"I think we're done with it," Black Lips bassist Jared Swilley says of his band's new album, which they've spent much of the second half of this year working on. "I went to an Atlanta studio on Monday, and I think I finished it. We came up with two last-minute songs, and we'd done all the parts – I just had to add some things." The band is aiming to release it in early 2014.
The band will debut some of those new songs, and screen their Middle East tour film, Kids Like You & Me, on a brief run of southern and East Coast tour dates that kicks off this weekend in Charlotte, N.C.
The Lips first started recording the new material at New York's Dunham Studio in June with Budos Band's Tom Brenneck serving as a recording engineer of sorts. "On [2011's] Arabia Mountain, he came in and worked on our drum tones in the first few days," Swilley says. "Those guys did the Amy Winehouse records and a bunch of other stuff with [Arabia producer] Mark Ronson. And we really liked [Brenneck's] studio setup and the way he records things."
They did seven songs, "give or take," in those New York sessions. While the band isn't totally sure which ones will make the cut, they recorded an additional nine or 10 tracks over two sessions in July and August with Black Keys drummer Patrick Carney in Nashville.
"We were friends with him before, so we already had a good relationship," Swilley says. "Both the studios he took us to up there were really awesome. We got a lot of good stuff done."
Carney, who first met the Black Lips after they played a show together in Mexico City, took on more of a traditional producer role than Brenneck for the forthcoming record. Additionally, some of the Daptone guys put horns on a few songs, and Mastodon guitarist Brent Hinds contributed pedal steel and some guitars, including a lead guitar part he wrote for one song.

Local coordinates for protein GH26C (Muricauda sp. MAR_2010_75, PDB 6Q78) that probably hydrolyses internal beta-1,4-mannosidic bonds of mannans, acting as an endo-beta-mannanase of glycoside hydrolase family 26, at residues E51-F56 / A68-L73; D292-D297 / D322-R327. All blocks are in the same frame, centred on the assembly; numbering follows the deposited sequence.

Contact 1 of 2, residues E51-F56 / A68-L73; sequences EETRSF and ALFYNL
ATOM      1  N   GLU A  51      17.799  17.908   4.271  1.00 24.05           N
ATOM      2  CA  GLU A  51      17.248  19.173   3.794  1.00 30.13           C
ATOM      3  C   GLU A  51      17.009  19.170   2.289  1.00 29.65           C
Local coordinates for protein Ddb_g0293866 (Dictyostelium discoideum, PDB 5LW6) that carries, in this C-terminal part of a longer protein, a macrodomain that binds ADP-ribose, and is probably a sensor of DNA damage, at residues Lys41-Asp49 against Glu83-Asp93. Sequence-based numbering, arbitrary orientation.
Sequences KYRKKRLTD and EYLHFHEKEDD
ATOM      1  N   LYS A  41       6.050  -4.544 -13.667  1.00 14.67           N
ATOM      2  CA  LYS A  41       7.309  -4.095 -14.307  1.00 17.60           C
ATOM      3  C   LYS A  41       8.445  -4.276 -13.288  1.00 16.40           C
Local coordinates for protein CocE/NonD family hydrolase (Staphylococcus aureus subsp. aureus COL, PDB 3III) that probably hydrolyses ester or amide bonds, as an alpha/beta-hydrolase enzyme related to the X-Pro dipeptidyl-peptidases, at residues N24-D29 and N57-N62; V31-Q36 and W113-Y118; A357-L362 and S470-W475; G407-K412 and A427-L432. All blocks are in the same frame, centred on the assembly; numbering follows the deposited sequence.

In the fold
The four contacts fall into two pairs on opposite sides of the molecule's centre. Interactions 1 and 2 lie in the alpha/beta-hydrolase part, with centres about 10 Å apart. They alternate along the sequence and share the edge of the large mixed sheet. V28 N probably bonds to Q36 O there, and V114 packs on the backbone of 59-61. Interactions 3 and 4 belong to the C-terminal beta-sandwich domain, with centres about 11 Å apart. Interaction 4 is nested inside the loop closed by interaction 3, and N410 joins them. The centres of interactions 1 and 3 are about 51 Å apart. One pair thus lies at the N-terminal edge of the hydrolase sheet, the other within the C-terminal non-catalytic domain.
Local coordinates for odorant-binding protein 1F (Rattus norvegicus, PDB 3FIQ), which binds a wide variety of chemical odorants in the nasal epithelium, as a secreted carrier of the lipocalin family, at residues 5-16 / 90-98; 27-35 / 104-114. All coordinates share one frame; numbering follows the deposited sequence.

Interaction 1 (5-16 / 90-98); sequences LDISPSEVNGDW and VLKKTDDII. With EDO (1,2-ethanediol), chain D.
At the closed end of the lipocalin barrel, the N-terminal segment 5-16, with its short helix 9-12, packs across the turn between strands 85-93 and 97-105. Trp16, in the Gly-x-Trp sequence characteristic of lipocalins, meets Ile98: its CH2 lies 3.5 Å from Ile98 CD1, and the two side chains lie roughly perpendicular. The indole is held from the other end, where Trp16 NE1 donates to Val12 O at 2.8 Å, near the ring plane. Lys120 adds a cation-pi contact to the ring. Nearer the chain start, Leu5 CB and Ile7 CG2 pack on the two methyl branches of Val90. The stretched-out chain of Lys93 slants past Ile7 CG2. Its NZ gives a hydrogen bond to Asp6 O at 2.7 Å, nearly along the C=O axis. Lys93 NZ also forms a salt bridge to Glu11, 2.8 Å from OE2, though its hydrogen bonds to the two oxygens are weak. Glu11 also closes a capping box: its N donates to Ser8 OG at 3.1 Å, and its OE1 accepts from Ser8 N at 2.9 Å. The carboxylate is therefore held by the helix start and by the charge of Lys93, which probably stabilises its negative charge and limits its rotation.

"Bradford [Cox of Deerhunter] was supposed to come, but he never showed up," Swilley says. "He kept saying he was gonna come by, but he never did. He blew it."
Swilley says there will likely be 15 songs on the final version, but they haven't settled on a title or artwork yet. As for the "club bangers and southern rock anthems" the band promised earlier in the year, that was mostly a joke. Mostly. "There's definitely some southern rock [on the album]," Swilley says. "We always have some country and southern rock influences. I don't know about club bangers. There's a few songs you could actually play in a club, and I think people would dance and stuff."
Mostly, though, the new Black Lips album finds the band refining the slightly slicker sound they presented on 2011's Arabia Mountain. "It sounds like a Black Lips album through and through," Swilley says. "It's a continuation, in that same vein, so everyone who liked the last album will like this one."
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